Situated in Skopje’s Old Bazaar near the Kale Fortress, the Museum of Macedonia is one of the country’s oldest and largest museums. Originally established in 1924, it covers three separate disciplines: archaeology, ethnology and history.
We took one look at the building, and almost decided to cancel our visit. The place is massive and extremely old… and not the positive, dignified type of “old.” The building’s windows are shattered, its walls are cracked and dirty, and it seems more likely to house a family of squatters than a museum of any importance.
But after tentatively stepping through the door, we did find a guy selling tickets. The archaeological and historical sections were closed, their collections presumably moved to the new Museum of Archaeology (which had yet to open), but the ethnological wing was still active. Exhibits consisted of the usual suspects: farm equipment, kitchen utensils, clay pots, carpets, religious icons, and an endless supply of traditional dresses and costumes. It was decently presented, but the kind of stuff we’ve seen plenty of times before and it didn’t capture our imaginations.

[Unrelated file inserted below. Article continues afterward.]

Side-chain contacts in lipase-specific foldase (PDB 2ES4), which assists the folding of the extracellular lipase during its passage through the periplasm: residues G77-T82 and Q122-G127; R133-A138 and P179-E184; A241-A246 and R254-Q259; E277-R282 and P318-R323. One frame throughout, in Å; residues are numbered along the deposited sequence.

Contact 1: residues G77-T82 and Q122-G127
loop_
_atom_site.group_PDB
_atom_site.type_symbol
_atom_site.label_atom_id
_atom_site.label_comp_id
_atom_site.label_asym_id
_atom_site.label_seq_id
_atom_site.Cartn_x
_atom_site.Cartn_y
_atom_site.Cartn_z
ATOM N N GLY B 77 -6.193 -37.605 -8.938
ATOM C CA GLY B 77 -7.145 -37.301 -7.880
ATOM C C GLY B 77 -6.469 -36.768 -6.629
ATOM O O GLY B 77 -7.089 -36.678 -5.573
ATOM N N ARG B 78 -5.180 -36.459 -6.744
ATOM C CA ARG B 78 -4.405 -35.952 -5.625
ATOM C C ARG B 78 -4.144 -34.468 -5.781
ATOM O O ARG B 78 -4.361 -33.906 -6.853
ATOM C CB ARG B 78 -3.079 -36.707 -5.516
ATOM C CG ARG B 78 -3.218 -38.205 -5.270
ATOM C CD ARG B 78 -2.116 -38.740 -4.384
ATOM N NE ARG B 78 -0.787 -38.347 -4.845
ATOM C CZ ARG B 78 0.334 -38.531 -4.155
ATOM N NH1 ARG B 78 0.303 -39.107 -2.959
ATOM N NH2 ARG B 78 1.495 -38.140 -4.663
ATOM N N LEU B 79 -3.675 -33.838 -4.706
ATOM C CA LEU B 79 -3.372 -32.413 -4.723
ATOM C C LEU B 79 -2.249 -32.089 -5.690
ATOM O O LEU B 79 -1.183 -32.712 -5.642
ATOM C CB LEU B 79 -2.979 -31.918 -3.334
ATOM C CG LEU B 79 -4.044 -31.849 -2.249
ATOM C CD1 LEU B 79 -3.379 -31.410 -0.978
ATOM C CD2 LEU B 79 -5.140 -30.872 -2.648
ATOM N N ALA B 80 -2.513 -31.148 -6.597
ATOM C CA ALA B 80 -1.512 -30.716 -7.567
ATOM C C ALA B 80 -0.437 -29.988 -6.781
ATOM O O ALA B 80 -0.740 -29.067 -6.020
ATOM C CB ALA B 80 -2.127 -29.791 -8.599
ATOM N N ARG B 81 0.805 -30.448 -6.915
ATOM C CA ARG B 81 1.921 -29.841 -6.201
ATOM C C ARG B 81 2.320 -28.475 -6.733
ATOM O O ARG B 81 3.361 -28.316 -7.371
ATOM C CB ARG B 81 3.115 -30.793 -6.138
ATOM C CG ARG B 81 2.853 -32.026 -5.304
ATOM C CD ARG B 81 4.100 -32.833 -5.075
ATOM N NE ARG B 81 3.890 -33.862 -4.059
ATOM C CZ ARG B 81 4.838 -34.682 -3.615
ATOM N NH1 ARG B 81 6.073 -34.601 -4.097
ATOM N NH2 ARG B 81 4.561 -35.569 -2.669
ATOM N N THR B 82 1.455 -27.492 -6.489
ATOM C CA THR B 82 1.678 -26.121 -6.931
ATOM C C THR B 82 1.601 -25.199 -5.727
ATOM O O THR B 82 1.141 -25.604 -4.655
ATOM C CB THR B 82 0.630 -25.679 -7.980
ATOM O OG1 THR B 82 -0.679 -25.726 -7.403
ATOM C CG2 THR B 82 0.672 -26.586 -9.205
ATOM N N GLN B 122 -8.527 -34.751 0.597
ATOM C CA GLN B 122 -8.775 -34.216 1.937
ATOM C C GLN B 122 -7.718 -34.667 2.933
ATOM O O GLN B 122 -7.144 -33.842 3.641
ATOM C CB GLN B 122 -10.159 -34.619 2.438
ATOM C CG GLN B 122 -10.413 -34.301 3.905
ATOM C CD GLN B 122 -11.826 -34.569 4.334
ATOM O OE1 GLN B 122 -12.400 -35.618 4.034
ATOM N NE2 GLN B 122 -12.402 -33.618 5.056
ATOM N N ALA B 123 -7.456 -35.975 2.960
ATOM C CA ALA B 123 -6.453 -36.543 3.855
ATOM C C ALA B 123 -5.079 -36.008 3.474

However, we did enjoy our visit, thanks to the surreal qualities of the building itself. I’ve rarely been in a museum so clearly in need of immediate renovation (or closure). The lights were dim, many of the glass cases were empty, and the atmosphere was unsettling. As we walked upstairs into the museum’s smaller rooms, the costumes began to take on a leering, sinister quality. And the rusty, dull blades of the antiquated farm implements were downright menacing. An insane serial killer could make quite the happy home in the Museum of Macedonia.